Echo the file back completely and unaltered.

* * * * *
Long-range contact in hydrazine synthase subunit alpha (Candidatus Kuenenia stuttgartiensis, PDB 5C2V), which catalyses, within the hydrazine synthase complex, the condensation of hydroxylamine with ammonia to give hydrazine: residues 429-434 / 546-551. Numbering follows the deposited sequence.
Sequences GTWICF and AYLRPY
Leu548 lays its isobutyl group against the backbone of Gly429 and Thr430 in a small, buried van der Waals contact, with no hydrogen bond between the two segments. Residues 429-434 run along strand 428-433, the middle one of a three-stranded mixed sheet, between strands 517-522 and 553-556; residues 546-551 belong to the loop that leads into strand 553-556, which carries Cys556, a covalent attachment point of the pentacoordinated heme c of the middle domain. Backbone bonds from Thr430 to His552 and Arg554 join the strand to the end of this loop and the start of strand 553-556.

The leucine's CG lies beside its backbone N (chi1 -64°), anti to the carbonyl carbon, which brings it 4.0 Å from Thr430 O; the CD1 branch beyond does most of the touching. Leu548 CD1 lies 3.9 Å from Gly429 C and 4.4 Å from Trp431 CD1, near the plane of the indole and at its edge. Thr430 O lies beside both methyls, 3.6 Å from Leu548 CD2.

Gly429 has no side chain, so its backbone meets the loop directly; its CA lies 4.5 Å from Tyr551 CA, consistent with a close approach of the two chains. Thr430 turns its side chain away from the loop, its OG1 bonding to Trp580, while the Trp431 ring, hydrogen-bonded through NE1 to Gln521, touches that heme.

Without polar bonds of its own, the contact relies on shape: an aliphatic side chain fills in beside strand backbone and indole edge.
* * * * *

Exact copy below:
Long-range contact in hydrazine synthase subunit alpha (Candidatus Kuenenia stuttgartiensis, PDB 5C2V), which catalyses, within the hydrazine synthase complex, the condensation of hydroxylamine with ammonia to give hydrazine: residues 429-434 / 546-551. Numbering follows the deposited sequence.
Sequences GTWICF and AYLRPY
Leu548 lays its isobutyl group against the backbone of Gly429 and Thr430 in a small, buried van der Waals contact, with no hydrogen bond between the two segments. Residues 429-434 run along strand 428-433, the middle one of a three-stranded mixed sheet, between strands 517-522 and 553-556; residues 546-551 belong to the loop that leads into strand 553-556, which carries Cys556, a covalent attachment point of the pentacoordinated heme c of the middle domain. Backbone bonds from Thr430 to His552 and Arg554 join the strand to the end of this loop and the start of strand 553-556.

The leucine's CG lies beside its backbone N (chi1 -64°), anti to the carbonyl carbon, which brings it 4.0 Å from Thr430 O; the CD1 branch beyond does most of the touching. Leu548 CD1 lies 3.9 Å from Gly429 C and 4.4 Å from Trp431 CD1, near the plane of the indole and at its edge. Thr430 O lies beside both methyls, 3.6 Å from Leu548 CD2.

Gly429 has no side chain, so its backbone meets the loop directly; its CA lies 4.5 Å from Tyr551 CA, consistent with a close approach of the two chains. Thr430 turns its side chain away from the loop, its OG1 bonding to Trp580, while the Trp431 ring, hydrogen-bonded through NE1 to Gln521, touches that heme.

Without polar bonds of its own, the contact relies on shape: an aliphatic side chain fills in beside strand backbone and indole edge.